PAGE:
Here’s Part II of the “Behind the Design” series with designer, Leiah. Find out the details behind her inspiration for the Go Barefoot Organic Ebb & Flow Top, which includes ancient Buddhist art, the Wheel of Dharma, and going barefoot in the Summer!
For this design, I was inspired by the footprints of the Buddha, decorated imprints or carvings that look like footprints found around the world in rock or stone. There are about 3,000 Buddhapada worldwide, found throughout Asia. They were manmade in sacred spaces as far back as the 1st century as a reminder of Buddha’s presence on earth and a symbol of the spiritual path to be followed.
I love the idea of making your mark on a place, your footprints being the only thing you leave behind, your story written in the markings of your soles. The Buddha’s feet imprints are amazingly beautiful, and I wanted to retain some of the symbolism without appropriating too much. The Wheel of Dharma is often depicted at the center of buddha footprints, which symbolizes movement and rebirth. And it just so happens to look like the steering wheel of a ship(!), which is what sparked the idea to go in a nautical direction with this design.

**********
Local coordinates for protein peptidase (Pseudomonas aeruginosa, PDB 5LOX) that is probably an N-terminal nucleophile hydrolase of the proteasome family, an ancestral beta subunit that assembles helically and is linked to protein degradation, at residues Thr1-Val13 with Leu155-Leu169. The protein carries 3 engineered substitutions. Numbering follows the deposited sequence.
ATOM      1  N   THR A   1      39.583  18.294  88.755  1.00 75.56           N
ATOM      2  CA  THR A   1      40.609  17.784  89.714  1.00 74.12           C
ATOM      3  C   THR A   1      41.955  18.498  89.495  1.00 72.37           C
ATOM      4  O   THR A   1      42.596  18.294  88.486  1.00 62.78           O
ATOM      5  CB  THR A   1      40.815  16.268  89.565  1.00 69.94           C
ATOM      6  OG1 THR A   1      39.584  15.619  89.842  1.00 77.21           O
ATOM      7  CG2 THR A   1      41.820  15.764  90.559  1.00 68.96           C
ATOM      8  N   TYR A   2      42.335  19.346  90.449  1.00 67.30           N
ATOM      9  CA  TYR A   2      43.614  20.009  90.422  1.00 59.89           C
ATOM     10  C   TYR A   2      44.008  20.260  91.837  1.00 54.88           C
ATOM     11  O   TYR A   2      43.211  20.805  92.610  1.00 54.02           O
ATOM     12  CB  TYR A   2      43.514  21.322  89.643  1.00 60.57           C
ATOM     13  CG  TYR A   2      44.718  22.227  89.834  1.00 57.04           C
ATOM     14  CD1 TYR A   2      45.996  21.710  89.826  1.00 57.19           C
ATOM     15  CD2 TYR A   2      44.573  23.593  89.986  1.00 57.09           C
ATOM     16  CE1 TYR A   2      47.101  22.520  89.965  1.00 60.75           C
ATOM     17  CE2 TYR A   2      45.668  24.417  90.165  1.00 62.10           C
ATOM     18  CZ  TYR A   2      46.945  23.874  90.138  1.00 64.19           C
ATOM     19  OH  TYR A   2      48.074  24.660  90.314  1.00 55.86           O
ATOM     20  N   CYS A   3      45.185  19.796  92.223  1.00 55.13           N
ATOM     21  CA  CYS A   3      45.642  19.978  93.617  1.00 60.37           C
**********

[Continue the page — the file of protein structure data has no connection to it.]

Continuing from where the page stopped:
Since this t-shirt was going to be a part of our spring/summer 2015 collection, I channeled warm summer days and bare feet in the sand alongside the original buddhapada inspiration. I added seashells and anchors to make it feel more like summer on the water. The simple phrase “go barefoot” perfectly encompasses that carefree, wind-in-your hair, sun-on-your-shoulders summer attitude.
As far as the process goes, it was pretty simple: I drew a thumbnail to get the concept right. Then I drew a larger version of the design in pencil, working and reworking until it was just right. Then I traced over the pencil lines with ink pen, scanned it into my computer, and digitized it for screenprinting. The “go barefoot” are hand letters that I drew with a calligraphy pen and ink! It took a few tries to get them just right.
You may not realize these feet were inspired by an ancient relic of Buddhism, but then again, knowing isn’t necessary. That’s what I love about creating designs for Soul Flower. Inspiration can come from anywhere, and as long as it’s mindful and meaningful, I let it influence my work. Yet the concepts we depict on our tees are universal, and you don’t need to understand every last detail for the design to resonate with you. If it speaks to your soul and makes you smile, then the art is successful!
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